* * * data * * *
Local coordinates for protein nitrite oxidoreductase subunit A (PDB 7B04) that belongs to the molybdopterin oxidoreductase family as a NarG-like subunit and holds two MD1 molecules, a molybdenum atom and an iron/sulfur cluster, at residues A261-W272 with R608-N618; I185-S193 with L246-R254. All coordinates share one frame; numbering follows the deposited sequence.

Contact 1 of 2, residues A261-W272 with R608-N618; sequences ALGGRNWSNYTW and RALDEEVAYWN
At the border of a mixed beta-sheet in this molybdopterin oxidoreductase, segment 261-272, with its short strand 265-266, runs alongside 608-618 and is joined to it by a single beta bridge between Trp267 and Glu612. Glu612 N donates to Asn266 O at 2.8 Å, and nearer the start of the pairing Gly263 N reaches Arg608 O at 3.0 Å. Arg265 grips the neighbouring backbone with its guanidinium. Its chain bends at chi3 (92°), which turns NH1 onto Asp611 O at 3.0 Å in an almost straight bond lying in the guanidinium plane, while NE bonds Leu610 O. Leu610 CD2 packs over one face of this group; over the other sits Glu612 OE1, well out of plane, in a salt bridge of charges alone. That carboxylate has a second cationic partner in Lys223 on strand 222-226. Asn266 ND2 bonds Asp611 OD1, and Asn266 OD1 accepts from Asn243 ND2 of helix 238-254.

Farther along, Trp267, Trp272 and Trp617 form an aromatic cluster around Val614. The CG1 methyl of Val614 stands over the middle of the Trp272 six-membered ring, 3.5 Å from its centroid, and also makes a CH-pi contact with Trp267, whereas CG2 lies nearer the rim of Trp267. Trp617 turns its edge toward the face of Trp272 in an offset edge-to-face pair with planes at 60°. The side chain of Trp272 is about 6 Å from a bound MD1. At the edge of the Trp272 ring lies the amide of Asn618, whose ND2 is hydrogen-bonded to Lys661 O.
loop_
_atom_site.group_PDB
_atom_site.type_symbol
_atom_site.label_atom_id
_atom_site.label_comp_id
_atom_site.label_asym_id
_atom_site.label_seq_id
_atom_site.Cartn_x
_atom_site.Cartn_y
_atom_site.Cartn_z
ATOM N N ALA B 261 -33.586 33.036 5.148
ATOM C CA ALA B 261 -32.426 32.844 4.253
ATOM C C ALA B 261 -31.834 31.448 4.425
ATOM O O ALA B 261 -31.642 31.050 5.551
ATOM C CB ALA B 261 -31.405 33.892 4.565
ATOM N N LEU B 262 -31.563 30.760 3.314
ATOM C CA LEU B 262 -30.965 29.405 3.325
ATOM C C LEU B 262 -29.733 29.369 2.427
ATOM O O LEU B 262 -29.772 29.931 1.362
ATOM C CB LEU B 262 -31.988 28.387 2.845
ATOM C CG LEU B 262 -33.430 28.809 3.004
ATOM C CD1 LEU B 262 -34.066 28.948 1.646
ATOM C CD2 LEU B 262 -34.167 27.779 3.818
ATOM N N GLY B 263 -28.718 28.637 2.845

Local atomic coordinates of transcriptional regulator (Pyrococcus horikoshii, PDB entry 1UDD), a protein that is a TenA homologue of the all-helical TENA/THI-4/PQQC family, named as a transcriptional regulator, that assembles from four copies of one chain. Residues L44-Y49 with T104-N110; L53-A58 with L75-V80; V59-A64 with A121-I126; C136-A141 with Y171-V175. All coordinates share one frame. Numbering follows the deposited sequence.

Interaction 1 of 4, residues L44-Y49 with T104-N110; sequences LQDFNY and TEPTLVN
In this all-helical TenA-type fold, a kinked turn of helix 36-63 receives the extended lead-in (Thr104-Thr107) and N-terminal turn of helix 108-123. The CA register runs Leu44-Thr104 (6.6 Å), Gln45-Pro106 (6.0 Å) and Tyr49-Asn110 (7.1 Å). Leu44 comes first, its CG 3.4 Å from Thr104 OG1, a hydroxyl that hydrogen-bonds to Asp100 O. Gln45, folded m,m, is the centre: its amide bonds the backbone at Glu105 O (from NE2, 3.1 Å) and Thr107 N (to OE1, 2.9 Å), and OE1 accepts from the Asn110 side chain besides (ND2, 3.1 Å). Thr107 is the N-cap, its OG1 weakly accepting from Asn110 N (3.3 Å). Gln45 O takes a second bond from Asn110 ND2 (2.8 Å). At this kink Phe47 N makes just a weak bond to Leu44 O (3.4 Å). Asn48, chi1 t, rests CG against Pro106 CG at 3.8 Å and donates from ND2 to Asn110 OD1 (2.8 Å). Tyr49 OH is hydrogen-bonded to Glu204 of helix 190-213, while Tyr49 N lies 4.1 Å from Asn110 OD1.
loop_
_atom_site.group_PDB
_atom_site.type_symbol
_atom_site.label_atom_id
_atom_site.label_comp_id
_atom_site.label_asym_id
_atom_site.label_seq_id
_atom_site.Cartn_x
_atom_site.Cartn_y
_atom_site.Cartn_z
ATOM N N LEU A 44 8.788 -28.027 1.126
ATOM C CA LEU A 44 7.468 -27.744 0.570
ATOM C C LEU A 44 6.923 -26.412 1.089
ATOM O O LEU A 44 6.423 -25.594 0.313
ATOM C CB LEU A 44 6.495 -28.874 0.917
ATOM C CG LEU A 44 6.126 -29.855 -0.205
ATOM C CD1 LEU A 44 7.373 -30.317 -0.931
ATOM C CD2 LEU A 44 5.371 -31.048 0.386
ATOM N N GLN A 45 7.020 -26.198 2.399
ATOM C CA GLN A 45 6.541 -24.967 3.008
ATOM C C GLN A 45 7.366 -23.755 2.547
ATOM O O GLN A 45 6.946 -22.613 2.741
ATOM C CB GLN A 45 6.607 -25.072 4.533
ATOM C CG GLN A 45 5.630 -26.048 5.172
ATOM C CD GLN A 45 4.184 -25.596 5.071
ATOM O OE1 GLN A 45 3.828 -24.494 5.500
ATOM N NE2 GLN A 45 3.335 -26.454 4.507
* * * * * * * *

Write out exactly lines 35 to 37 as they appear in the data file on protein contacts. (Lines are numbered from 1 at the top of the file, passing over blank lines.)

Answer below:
_atom_site.label_atom_id
_atom_site.label_comp_id
_atom_site.label_asym_id